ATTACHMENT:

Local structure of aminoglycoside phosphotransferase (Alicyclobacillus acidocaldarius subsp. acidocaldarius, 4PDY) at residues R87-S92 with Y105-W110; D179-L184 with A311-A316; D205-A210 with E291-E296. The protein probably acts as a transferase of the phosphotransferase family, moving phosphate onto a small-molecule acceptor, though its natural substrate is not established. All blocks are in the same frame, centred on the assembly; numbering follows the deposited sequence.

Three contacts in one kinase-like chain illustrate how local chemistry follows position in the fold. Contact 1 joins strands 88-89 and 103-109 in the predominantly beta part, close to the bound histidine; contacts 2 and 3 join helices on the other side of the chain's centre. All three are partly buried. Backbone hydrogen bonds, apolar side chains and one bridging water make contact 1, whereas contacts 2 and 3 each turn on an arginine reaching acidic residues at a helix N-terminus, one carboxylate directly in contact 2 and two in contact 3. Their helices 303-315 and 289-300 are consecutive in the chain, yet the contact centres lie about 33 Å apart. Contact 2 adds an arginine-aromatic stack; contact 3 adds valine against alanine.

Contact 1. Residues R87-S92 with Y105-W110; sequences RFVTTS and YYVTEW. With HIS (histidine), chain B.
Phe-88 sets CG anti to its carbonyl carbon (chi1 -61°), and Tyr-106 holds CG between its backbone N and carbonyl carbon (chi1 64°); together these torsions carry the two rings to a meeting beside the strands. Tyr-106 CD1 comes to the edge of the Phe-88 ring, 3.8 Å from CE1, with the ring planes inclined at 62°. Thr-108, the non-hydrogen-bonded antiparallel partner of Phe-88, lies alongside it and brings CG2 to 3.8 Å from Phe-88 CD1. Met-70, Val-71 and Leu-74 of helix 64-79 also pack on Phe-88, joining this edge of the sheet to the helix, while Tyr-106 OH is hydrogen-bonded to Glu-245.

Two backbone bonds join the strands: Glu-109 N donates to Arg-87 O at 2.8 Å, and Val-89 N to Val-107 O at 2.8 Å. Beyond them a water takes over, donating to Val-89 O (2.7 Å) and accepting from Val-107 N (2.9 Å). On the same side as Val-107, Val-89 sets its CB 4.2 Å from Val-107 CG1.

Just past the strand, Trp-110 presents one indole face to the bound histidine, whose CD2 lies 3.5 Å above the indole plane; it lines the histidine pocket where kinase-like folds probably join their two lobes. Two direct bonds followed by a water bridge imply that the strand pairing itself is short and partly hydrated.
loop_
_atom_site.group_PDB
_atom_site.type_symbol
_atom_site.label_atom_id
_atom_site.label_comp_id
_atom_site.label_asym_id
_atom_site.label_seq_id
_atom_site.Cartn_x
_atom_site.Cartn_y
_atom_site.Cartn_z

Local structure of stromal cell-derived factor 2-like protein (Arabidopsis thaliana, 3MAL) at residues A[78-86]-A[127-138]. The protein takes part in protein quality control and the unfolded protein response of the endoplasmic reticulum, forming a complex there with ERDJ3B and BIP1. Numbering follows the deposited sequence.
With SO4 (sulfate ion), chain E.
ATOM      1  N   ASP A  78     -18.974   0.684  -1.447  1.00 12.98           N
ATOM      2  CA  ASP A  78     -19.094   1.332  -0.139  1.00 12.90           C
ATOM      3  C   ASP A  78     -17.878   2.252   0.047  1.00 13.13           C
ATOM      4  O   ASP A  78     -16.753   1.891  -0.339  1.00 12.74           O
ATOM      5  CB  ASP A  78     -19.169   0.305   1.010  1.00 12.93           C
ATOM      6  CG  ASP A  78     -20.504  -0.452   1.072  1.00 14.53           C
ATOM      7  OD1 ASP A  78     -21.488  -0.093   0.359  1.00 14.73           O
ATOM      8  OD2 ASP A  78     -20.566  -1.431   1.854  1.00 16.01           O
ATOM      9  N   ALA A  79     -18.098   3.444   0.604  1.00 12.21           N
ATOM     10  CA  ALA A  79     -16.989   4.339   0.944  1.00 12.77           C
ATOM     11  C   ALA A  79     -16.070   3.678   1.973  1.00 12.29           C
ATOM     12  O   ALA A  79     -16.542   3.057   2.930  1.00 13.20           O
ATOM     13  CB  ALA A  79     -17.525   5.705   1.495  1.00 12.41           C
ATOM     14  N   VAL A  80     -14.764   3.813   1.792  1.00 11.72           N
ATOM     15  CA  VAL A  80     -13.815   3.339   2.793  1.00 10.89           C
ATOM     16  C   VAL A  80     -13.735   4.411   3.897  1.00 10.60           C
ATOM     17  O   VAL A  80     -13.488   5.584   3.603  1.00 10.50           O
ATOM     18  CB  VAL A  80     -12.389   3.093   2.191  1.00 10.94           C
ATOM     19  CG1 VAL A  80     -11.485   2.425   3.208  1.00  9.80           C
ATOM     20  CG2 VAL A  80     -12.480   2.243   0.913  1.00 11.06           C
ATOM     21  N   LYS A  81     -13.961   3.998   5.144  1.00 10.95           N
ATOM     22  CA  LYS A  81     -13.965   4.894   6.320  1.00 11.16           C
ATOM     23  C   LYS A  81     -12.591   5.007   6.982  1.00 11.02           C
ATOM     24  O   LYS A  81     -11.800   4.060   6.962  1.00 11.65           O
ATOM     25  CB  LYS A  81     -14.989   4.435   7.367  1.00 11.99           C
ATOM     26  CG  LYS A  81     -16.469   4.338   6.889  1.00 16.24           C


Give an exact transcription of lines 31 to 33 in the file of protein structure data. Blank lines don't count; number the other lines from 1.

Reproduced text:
ATOM     13  CB  ALA A  79     -17.525   5.705   1.495  1.00 12.41           C
ATOM     14  N   VAL A  80     -14.764   3.813   1.792  1.00 11.72           N
ATOM     15  CA  VAL A  80     -13.815   3.339   2.793  1.00 10.89           C